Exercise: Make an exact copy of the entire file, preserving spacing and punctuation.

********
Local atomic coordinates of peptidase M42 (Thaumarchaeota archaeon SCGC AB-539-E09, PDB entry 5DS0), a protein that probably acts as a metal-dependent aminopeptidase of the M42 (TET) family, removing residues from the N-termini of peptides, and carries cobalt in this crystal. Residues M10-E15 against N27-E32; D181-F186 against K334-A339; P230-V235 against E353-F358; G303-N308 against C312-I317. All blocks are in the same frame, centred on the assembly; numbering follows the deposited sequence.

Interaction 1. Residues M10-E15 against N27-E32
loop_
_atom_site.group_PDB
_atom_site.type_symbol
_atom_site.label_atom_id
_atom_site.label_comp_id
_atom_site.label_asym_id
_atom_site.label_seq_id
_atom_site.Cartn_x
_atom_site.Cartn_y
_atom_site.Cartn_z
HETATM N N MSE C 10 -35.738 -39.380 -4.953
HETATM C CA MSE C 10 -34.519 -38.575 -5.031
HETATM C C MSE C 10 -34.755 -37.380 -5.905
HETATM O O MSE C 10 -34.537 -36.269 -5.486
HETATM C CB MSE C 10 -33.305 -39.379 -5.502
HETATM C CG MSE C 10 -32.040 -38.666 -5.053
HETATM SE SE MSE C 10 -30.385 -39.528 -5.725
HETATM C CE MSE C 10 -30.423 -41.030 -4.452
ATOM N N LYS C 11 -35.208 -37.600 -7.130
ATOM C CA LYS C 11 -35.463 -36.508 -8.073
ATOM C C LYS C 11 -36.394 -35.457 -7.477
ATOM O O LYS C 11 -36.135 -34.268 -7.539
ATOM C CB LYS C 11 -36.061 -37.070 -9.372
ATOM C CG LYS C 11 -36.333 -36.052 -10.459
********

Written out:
Local atomic coordinates of peptidase M42 (Thaumarchaeota archaeon SCGC AB-539-E09, PDB entry 5DS0), a protein that probably acts as a metal-dependent aminopeptidase of the M42 (TET) family, removing residues from the N-termini of peptides, and carries cobalt in this crystal. Residues M10-E15 against N27-E32; D181-F186 against K334-A339; P230-V235 against E353-F358; G303-N308 against C312-I317. All blocks are in the same frame, centred on the assembly; numbering follows the deposited sequence.

Interaction 1. Residues M10-E15 against N27-E32
loop_
_atom_site.group_PDB
_atom_site.type_symbol
_atom_site.label_atom_id
_atom_site.label_comp_id
_atom_site.label_asym_id
_atom_site.label_seq_id
_atom_site.Cartn_x
_atom_site.Cartn_y
_atom_site.Cartn_z
HETATM N N MSE C 10 -35.738 -39.380 -4.953
HETATM C CA MSE C 10 -34.519 -38.575 -5.031
HETATM C C MSE C 10 -34.755 -37.380 -5.905
HETATM O O MSE C 10 -34.537 -36.269 -5.486
HETATM C CB MSE C 10 -33.305 -39.379 -5.502
HETATM C CG MSE C 10 -32.040 -38.666 -5.053
HETATM SE SE MSE C 10 -30.385 -39.528 -5.725
HETATM C CE MSE C 10 -30.423 -41.030 -4.452
ATOM N N LYS C 11 -35.208 -37.600 -7.130
ATOM C CA LYS C 11 -35.463 -36.508 -8.073
ATOM C C LYS C 11 -36.394 -35.457 -7.477
ATOM O O LYS C 11 -36.135 -34.268 -7.539
ATOM C CB LYS C 11 -36.061 -37.070 -9.372
ATOM C CG LYS C 11 -36.333 -36.052 -10.459